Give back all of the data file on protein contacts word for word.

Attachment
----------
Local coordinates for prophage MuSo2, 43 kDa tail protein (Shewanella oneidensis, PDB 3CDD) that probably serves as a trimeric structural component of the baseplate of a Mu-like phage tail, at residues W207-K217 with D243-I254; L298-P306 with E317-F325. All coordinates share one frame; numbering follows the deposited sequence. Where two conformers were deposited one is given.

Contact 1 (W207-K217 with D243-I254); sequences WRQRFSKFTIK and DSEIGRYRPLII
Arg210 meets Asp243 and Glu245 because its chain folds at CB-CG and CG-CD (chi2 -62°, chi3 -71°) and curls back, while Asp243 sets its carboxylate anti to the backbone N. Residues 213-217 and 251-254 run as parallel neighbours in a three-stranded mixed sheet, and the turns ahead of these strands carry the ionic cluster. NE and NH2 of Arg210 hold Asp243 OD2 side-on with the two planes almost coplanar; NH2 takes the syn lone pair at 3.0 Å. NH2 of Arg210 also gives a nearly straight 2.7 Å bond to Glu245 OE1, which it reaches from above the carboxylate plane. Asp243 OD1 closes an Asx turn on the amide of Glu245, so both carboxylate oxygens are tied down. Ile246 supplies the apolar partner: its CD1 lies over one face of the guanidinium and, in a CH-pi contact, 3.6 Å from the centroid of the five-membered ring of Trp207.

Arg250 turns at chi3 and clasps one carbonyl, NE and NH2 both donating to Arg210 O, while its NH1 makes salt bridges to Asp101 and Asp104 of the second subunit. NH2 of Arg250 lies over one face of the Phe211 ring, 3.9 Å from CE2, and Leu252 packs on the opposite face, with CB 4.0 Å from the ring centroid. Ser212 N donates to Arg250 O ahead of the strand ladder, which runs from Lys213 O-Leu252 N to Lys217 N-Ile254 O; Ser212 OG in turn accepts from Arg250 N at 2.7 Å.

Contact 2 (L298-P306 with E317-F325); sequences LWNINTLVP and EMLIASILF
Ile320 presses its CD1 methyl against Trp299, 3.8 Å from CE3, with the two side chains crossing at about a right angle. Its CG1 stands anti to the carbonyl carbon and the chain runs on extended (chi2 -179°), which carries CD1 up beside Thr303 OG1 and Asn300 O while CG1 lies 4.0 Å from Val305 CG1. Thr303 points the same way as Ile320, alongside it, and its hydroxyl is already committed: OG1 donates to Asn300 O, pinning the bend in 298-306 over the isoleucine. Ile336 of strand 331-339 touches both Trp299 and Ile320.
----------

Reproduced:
Local coordinates for prophage MuSo2, 43 kDa tail protein (Shewanella oneidensis, PDB 3CDD) that probably serves as a trimeric structural component of the baseplate of a Mu-like phage tail, at residues W207-K217 with D243-I254; L298-P306 with E317-F325. All coordinates share one frame; numbering follows the deposited sequence. Where two conformers were deposited one is given.

Contact 1 (W207-K217 with D243-I254); sequences WRQRFSKFTIK and DSEIGRYRPLII
Arg210 meets Asp243 and Glu245 because its chain folds at CB-CG and CG-CD (chi2 -62°, chi3 -71°) and curls back, while Asp243 sets its carboxylate anti to the backbone N. Residues 213-217 and 251-254 run as parallel neighbours in a three-stranded mixed sheet, and the turns ahead of these strands carry the ionic cluster. NE and NH2 of Arg210 hold Asp243 OD2 side-on with the two planes almost coplanar; NH2 takes the syn lone pair at 3.0 Å. NH2 of Arg210 also gives a nearly straight 2.7 Å bond to Glu245 OE1, which it reaches from above the carboxylate plane. Asp243 OD1 closes an Asx turn on the amide of Glu245, so both carboxylate oxygens are tied down. Ile246 supplies the apolar partner: its CD1 lies over one face of the guanidinium and, in a CH-pi contact, 3.6 Å from the centroid of the five-membered ring of Trp207.

Arg250 turns at chi3 and clasps one carbonyl, NE and NH2 both donating to Arg210 O, while its NH1 makes salt bridges to Asp101 and Asp104 of the second subunit. NH2 of Arg250 lies over one face of the Phe211 ring, 3.9 Å from CE2, and Leu252 packs on the opposite face, with CB 4.0 Å from the ring centroid. Ser212 N donates to Arg250 O ahead of the strand ladder, which runs from Lys213 O-Leu252 N to Lys217 N-Ile254 O; Ser212 OG in turn accepts from Arg250 N at 2.7 Å.

Contact 2 (L298-P306 with E317-F325); sequences LWNINTLVP and EMLIASILF
Ile320 presses its CD1 methyl against Trp299, 3.8 Å from CE3, with the two side chains crossing at about a right angle. Its CG1 stands anti to the carbonyl carbon and the chain runs on extended (chi2 -179°), which carries CD1 up beside Thr303 OG1 and Asn300 O while CG1 lies 4.0 Å from Val305 CG1. Thr303 points the same way as Ile320, alongside it, and its hydroxyl is already committed: OG1 donates to Asn300 O, pinning the bend in 298-306 over the isoleucine. Ile336 of strand 331-339 touches both Trp299 and Ile320.